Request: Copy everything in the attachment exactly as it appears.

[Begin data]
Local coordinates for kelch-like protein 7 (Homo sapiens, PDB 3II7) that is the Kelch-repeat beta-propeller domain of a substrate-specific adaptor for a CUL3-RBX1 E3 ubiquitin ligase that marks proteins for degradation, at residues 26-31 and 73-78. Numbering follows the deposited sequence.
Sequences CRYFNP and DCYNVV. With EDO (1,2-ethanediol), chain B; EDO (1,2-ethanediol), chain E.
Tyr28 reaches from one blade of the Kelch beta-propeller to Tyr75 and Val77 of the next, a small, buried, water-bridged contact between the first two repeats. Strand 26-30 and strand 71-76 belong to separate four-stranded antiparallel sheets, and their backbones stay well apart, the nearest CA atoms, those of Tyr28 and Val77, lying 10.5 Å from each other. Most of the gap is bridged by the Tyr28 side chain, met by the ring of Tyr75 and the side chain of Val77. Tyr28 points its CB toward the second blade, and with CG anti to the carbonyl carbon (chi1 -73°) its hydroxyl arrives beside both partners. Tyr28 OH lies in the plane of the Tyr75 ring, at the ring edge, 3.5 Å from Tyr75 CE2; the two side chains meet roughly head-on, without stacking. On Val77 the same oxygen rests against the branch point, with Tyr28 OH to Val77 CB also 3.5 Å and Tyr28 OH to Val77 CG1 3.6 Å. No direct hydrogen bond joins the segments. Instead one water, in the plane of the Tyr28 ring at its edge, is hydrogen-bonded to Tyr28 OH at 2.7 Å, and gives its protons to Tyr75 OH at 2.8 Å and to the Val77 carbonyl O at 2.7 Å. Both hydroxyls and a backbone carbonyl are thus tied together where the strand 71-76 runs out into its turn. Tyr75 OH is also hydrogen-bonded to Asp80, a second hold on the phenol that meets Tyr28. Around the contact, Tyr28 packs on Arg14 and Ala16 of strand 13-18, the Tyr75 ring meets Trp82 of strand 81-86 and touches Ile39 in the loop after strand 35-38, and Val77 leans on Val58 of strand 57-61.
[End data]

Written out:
Local coordinates for kelch-like protein 7 (Homo sapiens, PDB 3II7) that is the Kelch-repeat beta-propeller domain of a substrate-specific adaptor for a CUL3-RBX1 E3 ubiquitin ligase that marks proteins for degradation, at residues 26-31 and 73-78. Numbering follows the deposited sequence.
Sequences CRYFNP and DCYNVV. With EDO (1,2-ethanediol), chain B; EDO (1,2-ethanediol), chain E.
Tyr28 reaches from one blade of the Kelch beta-propeller to Tyr75 and Val77 of the next, a small, buried, water-bridged contact between the first two repeats. Strand 26-30 and strand 71-76 belong to separate four-stranded antiparallel sheets, and their backbones stay well apart, the nearest CA atoms, those of Tyr28 and Val77, lying 10.5 Å from each other. Most of the gap is bridged by the Tyr28 side chain, met by the ring of Tyr75 and the side chain of Val77. Tyr28 points its CB toward the second blade, and with CG anti to the carbonyl carbon (chi1 -73°) its hydroxyl arrives beside both partners. Tyr28 OH lies in the plane of the Tyr75 ring, at the ring edge, 3.5 Å from Tyr75 CE2; the two side chains meet roughly head-on, without stacking. On Val77 the same oxygen rests against the branch point, with Tyr28 OH to Val77 CB also 3.5 Å and Tyr28 OH to Val77 CG1 3.6 Å. No direct hydrogen bond joins the segments. Instead one water, in the plane of the Tyr28 ring at its edge, is hydrogen-bonded to Tyr28 OH at 2.7 Å, and gives its protons to Tyr75 OH at 2.8 Å and to the Val77 carbonyl O at 2.7 Å. Both hydroxyls and a backbone carbonyl are thus tied together where the strand 71-76 runs out into its turn. Tyr75 OH is also hydrogen-bonded to Asp80, a second hold on the phenol that meets Tyr28. Around the contact, Tyr28 packs on Arg14 and Ala16 of strand 13-18, the Tyr75 ring meets Trp82 of strand 81-86 and touches Ile39 in the loop after strand 35-38, and Val77 leans on Val58 of strand 57-61.